Walker’s run as Captain America begins when Sam Wilson decides Steve Rogers’ legacy is too big for him. As you may remember, Sam had received the shield at the end of Avengers: Endgame (2019), when the original Cap went back in time to live a normal life. At the beginning of The Falcon and the Winter Soldier, Sam decides to return the shield to the US government. That’s when they decide to recruit the war hero John Walker as Steve’s successor.
The new Cap and Battlestar begin to investigate the action of an extremist group. It’s called the Flag Smashers as a nod to the Flag-Smasher, a former comic book villain. But the new duo ends up on a collision course with Falcon and Bucky Barnes, as they’re also hunting the same enemies for their own reasons.
Everything considered, the MCU’s John Walker isn’t exactly a bad person. Sam and Bucky treat him coldly for not deeming John worthy of Captain America’s name and legacy. Although he has a huge ego, Walker is also quite insecure himself. Successive defeats in battle (against the Dora Milaje of Wakanda, for example) make the new Cap increasingly bitter and angry. John begins to believe that he will never be able to live up to the uniform if he doesn’t have superpowers.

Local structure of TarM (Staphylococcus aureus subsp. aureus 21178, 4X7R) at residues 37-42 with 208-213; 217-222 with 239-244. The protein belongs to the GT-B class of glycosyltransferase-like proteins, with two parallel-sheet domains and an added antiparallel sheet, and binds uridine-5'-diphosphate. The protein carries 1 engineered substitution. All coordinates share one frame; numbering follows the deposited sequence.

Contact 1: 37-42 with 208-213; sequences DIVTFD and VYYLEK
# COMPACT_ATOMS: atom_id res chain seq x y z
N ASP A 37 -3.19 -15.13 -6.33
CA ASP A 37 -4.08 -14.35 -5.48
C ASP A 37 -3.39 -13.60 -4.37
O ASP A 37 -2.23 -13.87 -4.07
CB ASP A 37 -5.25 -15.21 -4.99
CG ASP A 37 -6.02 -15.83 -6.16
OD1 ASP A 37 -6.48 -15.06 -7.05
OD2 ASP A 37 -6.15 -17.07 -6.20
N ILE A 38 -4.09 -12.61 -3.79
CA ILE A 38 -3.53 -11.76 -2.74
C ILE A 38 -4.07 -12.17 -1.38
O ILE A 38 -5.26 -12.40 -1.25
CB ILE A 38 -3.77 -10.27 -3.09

Later in the series, Walker retrieves vials of the new super-soldier serum and decides to inject the formula into himself. But with great power comes great responsibility, as the great philosopher Ben Parker once said. And the superpowers end up amplifying Walker’s dark side as well.
When his partner Lemar is killed in battle with the Flag Smashers (something that doesn’t happen in the comic books), John freaks out. He defeats one of the group’s members and executes the immobilized enemy using his shield. The image of Captain America’s shield covered in blood goes viral, generating a wave of protests.
After Walker’s final battle against Falcon and Bucky, the new Captain America is defeated and the shield taken from him. John loses his uniform and is also honorably discharged from the U.S. Army. This time, Sam decides to take on Captain America’s name, costume, and shield.